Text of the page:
[Spoiler alert! Do not continue reading until you have watched “The Ministry of Virtue.”]
Christina Ray is one of two new additions to the Murdoch Mysteries writer’s room for Season 14. No stranger to Canadian television, Ray has penned and/or produced for series like The Collector, The Best Years, The Pinkertons, Blackstone and Tribal. And, on Monday night, she turned in one heck of a script for Murdoch.
Amid a main storyline about arranged marriages was a tragic blow to the Watts/Jack relationship, as well as a major jump forward in Miss Hart’s bond with Arthur Carmichael. We spoke to Christina Ray, via email, about “The Ministry of Virtue.”
Welcome to the Murdoch Mysteries writer’s room! Give me your backstory. I know you’ve written for shows like The Pinkertons, Blackstone and Tribal. How did you end up in writing in the Canadian TV industry?
Christina Ray: A lot of Canadian writers seek their fortunes down in L.A., but I did the opposite. After winning a screenwriting award in Austin, Texas, I married a Canadian and moved here. I have no regrets. I love Canada.
And how did you end up on Murdoch Mysteries?
CR: Iâ€™d worked with executive producers Paul Aitken and Peter Mitchell years ago when we were developing a show about Bulgarian vampires. Alas, that show never came to be and the world will forever be deprived of our Bulgarian vampire brilliance. Flash forward 10 years and I get called in to an interview for Murdoch. I was thrilled by the prospect of working with Peter and Paul again, because they are such witty, fun and generous collaborators.
Where did the idea for the main storyline, arranged marriages, come about? Was it inspired by research you did or was it pitched in the virtual room by someone?
CR: Executive producer Simon McNabb had discovered an article published in The Globe and Mail in 1906 about “Salvation Girls,” women whoâ€™d been convicted of various offences in England who were offered the chance to start new lives in Canada as servants, wives and mothers. This was an actual program sponsored by the Salvation Army at the time, and we felt the concept of mail order brides was a juicy one to explore as a Murdoch storyline.
Detective Watts has evolved into a complicated character and he does a lot of heavy lifting with story in this episode. What’s it been like writing for him? Daniel is fantastic in the role.
CR: I loved writing the Watts and Jack scenes. The arc of their relationship is especially heart-wrenching in this episode. Watts is wonderful, quirky and complex in a way that is quite lovable. Itâ€™s compelling to watch him navigate the difficult reality of a being gay man at a time when his very identity was against the law.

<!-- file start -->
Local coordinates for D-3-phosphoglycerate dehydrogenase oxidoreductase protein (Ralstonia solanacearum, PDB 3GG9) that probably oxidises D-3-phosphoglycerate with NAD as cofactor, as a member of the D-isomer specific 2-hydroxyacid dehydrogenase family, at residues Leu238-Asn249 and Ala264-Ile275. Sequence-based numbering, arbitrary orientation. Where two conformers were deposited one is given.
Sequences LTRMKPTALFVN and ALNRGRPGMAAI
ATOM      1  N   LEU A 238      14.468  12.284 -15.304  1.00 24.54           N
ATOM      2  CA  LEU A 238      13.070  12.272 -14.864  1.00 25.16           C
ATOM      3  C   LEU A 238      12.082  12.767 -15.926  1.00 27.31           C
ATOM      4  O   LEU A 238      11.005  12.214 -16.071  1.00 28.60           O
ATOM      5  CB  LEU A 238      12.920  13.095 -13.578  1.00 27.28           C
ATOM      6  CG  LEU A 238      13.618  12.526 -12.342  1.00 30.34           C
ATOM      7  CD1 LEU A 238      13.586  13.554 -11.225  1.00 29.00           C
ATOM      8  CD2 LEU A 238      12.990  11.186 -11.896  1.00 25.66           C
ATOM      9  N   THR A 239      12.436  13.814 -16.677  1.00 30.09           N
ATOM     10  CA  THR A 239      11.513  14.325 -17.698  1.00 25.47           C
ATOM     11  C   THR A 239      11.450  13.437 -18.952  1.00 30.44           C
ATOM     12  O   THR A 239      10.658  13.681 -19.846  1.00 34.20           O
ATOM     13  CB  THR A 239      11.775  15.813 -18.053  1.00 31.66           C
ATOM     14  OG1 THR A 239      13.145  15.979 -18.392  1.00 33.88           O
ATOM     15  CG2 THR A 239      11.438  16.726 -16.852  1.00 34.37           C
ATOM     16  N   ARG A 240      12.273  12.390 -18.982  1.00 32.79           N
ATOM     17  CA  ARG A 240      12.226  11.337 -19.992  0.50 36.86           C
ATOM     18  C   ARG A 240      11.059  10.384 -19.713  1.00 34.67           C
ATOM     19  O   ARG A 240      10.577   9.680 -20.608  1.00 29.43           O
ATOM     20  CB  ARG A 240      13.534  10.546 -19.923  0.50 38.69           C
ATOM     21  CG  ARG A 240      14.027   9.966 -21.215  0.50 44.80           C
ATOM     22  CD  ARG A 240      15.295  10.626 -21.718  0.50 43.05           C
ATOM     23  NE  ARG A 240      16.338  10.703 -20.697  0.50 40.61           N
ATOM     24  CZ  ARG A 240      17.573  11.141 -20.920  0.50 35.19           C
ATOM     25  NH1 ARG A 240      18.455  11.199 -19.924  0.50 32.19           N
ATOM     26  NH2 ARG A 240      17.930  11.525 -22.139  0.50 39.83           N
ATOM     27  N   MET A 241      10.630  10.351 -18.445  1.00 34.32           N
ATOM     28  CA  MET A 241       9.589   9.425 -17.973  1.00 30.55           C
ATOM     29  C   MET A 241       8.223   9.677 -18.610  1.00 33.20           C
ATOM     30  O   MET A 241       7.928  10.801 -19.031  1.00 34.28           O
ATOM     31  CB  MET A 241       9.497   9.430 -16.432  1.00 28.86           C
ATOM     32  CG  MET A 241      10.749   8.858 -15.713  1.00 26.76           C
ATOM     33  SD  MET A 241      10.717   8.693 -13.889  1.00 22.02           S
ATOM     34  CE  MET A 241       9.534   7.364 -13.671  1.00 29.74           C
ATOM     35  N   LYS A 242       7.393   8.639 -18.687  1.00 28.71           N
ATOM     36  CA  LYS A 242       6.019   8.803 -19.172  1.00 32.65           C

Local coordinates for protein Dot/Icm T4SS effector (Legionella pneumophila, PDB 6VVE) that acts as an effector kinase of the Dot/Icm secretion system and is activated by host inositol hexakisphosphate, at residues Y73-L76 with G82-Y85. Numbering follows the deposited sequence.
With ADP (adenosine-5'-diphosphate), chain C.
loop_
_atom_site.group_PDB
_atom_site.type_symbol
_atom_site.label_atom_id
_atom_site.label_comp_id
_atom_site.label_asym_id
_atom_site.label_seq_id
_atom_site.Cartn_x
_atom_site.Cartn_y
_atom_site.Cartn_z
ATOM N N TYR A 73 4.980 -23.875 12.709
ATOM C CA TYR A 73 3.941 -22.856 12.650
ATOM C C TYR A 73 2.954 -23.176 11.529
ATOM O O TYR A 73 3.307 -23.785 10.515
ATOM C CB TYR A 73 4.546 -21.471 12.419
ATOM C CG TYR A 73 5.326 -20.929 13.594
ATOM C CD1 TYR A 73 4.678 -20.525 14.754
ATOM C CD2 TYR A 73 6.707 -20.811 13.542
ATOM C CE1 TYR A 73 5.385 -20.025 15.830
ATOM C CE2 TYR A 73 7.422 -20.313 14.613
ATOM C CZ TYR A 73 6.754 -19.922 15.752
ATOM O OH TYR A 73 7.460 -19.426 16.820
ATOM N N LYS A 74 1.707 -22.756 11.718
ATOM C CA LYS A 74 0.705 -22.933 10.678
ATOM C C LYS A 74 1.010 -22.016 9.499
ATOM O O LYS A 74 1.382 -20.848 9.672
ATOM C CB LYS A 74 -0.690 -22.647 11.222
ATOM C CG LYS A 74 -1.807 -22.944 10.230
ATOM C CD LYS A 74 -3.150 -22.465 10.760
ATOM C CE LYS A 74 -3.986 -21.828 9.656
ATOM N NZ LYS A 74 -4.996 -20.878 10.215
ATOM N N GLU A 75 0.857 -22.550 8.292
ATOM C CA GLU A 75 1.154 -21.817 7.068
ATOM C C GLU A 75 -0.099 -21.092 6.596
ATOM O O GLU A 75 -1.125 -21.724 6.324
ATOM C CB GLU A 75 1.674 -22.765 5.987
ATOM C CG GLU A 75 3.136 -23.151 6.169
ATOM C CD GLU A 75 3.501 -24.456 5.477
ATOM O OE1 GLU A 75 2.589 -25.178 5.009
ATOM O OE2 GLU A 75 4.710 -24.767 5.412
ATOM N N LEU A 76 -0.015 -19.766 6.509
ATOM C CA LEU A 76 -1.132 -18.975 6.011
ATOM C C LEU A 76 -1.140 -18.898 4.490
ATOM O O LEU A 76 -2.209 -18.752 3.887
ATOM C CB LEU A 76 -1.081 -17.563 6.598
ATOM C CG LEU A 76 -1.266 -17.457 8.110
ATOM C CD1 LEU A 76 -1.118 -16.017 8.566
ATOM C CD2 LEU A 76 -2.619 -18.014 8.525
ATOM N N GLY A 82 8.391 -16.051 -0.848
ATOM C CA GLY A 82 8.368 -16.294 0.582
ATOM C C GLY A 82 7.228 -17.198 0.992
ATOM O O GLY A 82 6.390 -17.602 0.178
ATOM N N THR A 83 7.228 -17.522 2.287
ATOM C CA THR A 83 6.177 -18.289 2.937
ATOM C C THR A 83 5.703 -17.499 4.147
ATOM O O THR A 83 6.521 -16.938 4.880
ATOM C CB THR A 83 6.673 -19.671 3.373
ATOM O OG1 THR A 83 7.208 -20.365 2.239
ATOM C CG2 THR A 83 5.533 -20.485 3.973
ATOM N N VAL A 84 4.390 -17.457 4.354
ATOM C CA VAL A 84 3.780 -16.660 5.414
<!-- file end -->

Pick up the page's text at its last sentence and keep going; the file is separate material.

Miss Hart is another interesting character on Murdoch Mysteries. People love, or hate, her. What’s your take on Miss Hart? Is she just misunderstood?
CR: Violet Hart is a sly, feisty survivor. Despite the challenges of being a woman of colour during the turn of the century, she pursues the life she wants, and I admire her moxie. Sheâ€™s surprising and mysterious. Her personal dynamic is unlike anyone else in the show. Sheâ€™s definitely polarizing, but I love her character.
Miss Hart and Arthur Carmichael shared a kiss that was not shown on-camera. Was that a reflection of the shock of the time? Was it written in the script that way or was that a decision director Mina Shum made?
CR: You can thank COVID-19 for that! I would have loved to have shown the kiss on screen, but the pandemic affected our creative choices. As one of our many pandemic related precautions this season had a ‘no kissing’ rule! Many other precautions were taken to keep everyone in our cast and crew safe: daily health check questionnaires, temperature checks, location disinfection, mask requirements, etc. Shaftesbury really knocked it out of the ballpark when it comes to finding a way to continue production during this crisis.
Jack Walker’s butcher shop was vandalized and he and Watts broke up. How could you break them up?!
CR: The course of true love never did run smooth, said Shakespeare. The fact the audience cares that we broke them up is exactly why we broke them up! Itâ€™s called drama. Hearts and flowers all the time would be dreadfully dull. All I can say is weâ€™re not done with Jack and Watts. Stay tuned for future twists and turns!
What kind of writer are you? Do you prefer a noisy coffee shop (remember those?) or a quiet room? Do you like to play music while you write? What works for you?
CR: I could never work in a noisy coffee shop. I like a quiet room, with as few distractions as possible. I do listen to music, but it canâ€™t have lyrics. No words, just instruments. I need to hear the dialogue thatâ€™s going on in my head without interruption. I love all kinds of music, but while Iâ€™m writing what works for me is to listen to ambient electronic grooves like Fila Brazilia, Tosca, or Kruder and Dorfmeister.
Murdoch Mysteries airs Mondays at 8 p.m. on CBC.
Images courtesy of CBC.